It is important to ensure our performance is always upto the mark, and if it is not, it must be followed by introspection so as to find out the probable causes.
One of the most important things which differentiate any employee who rises fast as opposed to people struggling, is skills.
Skills are not taught officially or formally, not even in the MBA! Skills have to be developed by us constantly through research and updating ourselves with the latest on goings in every field, not only the ones in which we are working in.
Skill development not includes or calls for further formal education or getting more degrees. It calls for all individuals to constantly update their knowledge bank, and pushes us all to go in for new jobs and new companies in which we interact with new people and most importantly learn new things.
MBA’s are groomed for all sectors of the economy and we must take full use of this. When the going is good, we are usually complacent in our jobs and don’t move out as frequently as we should.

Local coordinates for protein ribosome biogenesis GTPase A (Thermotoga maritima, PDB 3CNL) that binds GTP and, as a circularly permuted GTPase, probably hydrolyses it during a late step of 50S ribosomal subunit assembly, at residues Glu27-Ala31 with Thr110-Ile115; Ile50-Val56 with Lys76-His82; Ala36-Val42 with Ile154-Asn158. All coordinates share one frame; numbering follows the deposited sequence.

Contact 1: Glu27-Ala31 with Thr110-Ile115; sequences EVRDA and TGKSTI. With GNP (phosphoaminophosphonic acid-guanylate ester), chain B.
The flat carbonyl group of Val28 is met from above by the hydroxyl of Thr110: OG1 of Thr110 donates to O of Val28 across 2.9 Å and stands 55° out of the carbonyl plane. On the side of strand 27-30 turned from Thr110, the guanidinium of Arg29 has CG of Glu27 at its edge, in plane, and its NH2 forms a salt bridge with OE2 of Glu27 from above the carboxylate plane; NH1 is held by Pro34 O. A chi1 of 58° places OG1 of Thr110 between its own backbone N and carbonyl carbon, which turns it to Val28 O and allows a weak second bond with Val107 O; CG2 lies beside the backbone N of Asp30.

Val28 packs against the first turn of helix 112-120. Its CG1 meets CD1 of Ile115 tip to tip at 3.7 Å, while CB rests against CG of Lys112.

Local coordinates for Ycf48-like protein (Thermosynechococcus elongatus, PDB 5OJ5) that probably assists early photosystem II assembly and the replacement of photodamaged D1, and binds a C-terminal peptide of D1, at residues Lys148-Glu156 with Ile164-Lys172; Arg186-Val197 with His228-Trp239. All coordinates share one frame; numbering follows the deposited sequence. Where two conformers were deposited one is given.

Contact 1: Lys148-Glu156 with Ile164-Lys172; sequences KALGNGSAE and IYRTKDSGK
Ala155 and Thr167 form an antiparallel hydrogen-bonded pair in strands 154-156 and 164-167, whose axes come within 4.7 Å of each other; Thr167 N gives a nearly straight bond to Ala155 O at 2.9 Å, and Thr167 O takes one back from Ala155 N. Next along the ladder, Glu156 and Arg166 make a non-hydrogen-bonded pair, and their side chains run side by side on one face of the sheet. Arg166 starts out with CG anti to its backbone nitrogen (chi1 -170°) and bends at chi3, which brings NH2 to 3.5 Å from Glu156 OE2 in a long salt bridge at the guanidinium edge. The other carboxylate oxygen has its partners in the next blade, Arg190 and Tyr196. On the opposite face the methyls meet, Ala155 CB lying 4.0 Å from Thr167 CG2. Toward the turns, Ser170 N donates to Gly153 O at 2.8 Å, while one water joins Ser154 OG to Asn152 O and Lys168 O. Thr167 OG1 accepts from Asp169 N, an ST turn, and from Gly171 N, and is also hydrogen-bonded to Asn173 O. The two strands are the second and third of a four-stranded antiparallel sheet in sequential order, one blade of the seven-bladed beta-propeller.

Networking, often misconstrued, is one of the tools which help us stay in touch with people from different backgrounds and industries-it is these contacts or their knowledge which helps us overcome difficult times.
As MBA’s we are taught a variety of subjects as well as the course calls for a grueling phase of assignments. it is these sessions and our preparations which will stand in good stead for us during our own bad times.
We, as MBA’s who have not only got the degree in letter but also in spirit must realize and understand the cyclical rough patches in the economy call for our ingenuity in resolving and facing these crises.
The faster we understand and identify our failings, the better it is for us, in the long run.
Contributed By : Sunil Iyer ( Class of 2008, IBS Gurgaon).